Are you a long-term investor, perhaps one who makes regular investments in mutual funds with no intention of taking them out in the near future? Are you the kind who holds on to your existing investments in times of panic even when it feels others around you are selling (e.g. what did you do during the market crash in Sep 2018)?
If you are one of the patient/buy-and-hold type of investor, then ETFs might be of interest to you – primarily because they are inherently fairer (and hence, cheaper) to investors like yourselves when compared to mutual funds.
As we discovered in the previous post, the creation/redemption mechanism of the ETF units by Authorised Participants (APs) is what makes ETFs such a unique & popular instrument. APs act as market-makers by taking opposite sides of the trade – thus keeping the ETF prices in-line with the underlying NAV of the fund, while simultaneously allowing the units to be traded on an exchange like a stock.
Trading Costs & Non-Transacting Investors
APs are incentivised to do this because in exchange, they earn the spread between the NAV and the bid/ask price at which the ETF units are sold. The key benefit of this mechanism is that it offers a cost-efficient way for fund managers to manage the fund by reducing trading expenses that are normally incurred while buying/selling stocks.
Mutual funds incur trading costs in the following cases:
- The initial set of stocks purchased when the mutual fund scheme is being launched, i.e. during the NFO
- Any subsequent buying/selling of stocks due to the views of the fund manager, which can be fairly frequent
- Any subsequent buying/selling of stocks each time investors subscribe/redeem from the funds – which is daily
All these activities incur trading costs, which negatively impacts the returns of the fund, ultimately reflected in lower NAV & impacting all investors. Unfairly enough, even if you decide to buy-and-hold to your investment, you will still be bearing the costs incurred due to the behaviour of other investors who trade in/out of the fund (as in case #3).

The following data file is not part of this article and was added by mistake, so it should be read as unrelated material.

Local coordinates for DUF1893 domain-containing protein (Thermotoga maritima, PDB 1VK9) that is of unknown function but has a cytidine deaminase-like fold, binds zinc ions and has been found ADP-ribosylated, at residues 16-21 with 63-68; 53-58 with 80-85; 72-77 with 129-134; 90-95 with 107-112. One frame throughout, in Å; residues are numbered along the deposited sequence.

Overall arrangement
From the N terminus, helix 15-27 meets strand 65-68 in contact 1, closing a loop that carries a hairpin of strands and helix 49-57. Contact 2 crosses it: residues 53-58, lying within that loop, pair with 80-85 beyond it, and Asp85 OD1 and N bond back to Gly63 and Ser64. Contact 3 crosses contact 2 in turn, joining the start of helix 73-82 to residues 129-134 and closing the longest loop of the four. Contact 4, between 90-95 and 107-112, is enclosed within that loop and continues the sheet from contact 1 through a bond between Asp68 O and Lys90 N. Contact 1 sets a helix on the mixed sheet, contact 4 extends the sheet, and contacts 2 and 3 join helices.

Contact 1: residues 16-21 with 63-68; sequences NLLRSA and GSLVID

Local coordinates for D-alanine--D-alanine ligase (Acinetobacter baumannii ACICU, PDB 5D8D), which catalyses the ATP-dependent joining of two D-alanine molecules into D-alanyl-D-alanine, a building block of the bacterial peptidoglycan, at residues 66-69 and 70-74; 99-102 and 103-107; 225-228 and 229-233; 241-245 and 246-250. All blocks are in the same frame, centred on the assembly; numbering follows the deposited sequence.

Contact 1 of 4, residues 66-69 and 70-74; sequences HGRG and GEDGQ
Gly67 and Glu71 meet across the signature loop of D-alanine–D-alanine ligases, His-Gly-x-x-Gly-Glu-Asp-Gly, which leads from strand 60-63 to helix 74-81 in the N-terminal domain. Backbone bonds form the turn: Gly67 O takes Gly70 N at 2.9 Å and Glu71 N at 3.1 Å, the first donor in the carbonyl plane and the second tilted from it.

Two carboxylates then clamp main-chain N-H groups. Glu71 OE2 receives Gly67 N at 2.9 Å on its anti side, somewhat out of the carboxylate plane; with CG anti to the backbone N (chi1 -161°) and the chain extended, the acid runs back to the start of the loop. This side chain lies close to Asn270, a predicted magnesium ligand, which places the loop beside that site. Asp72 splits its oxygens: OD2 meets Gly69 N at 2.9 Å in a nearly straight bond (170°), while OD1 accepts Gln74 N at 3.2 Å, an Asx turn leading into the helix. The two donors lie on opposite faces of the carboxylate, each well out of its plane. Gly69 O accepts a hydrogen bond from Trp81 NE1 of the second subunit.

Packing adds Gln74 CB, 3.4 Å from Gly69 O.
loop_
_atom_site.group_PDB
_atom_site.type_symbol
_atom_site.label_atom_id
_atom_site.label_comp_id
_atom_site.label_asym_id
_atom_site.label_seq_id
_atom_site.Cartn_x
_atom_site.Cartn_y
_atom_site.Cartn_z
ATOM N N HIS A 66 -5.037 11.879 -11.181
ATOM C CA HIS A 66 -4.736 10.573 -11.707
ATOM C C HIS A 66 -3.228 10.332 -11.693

The trading costs associate with ETFs however, is different as the fund itself only incurs the first 2 costs. First, when the fund is being launched & the initial set of stocks need to be purchased, and subsequently when the fund composition changes, which in the case of ETFs happens only when the index composition changes (which is every 6 months for most indices).
As such, it’s only these 2 costs that existing investors in the fund pay for. ETF investors don’t pay the costs associated when other people enter/exit the fund since this subscription/redemption” (or buying/selling) to the ETF happens in the secondary market via APs.
It is the APs who incur the initial trading costs, which is then ultimately reflected in the bid/ask spreads of the ETF units & paid for by the transacting users. The ETF itself – and its existing investors – remain shielded from the associated trading costs.
So when people want to buy/sell ETF units, the costs are borne only by the transacting users who are entering/exiting the fund – this is unlike mutual funds, where transacting & non-transacting investors alike experience a lower NAV due to the resulting trading costs.
How does this matter?
This inherent structure of ETFs is one of the main reasons why ETFs are considered to be one of the most important financial innovations ever – and it’s also why ETFs tend to have lower holding costs compared to similar mutual funds.
Now, think again about the kind of investor you are – are you the kind who isn’t planning to take out money in the near future? Did you (wisely) hold through your investment when others were panicking & selling during the market crash in Sep 2018? If so, that’s great for you – but then why should you pay for the transaction costs incurred due to the activities of other investors?
If you think that would be unfair, then ETFs are the right instrument for you. Stay tuned to learn more about the global origins and the turn of events that led to the creation of ETFs.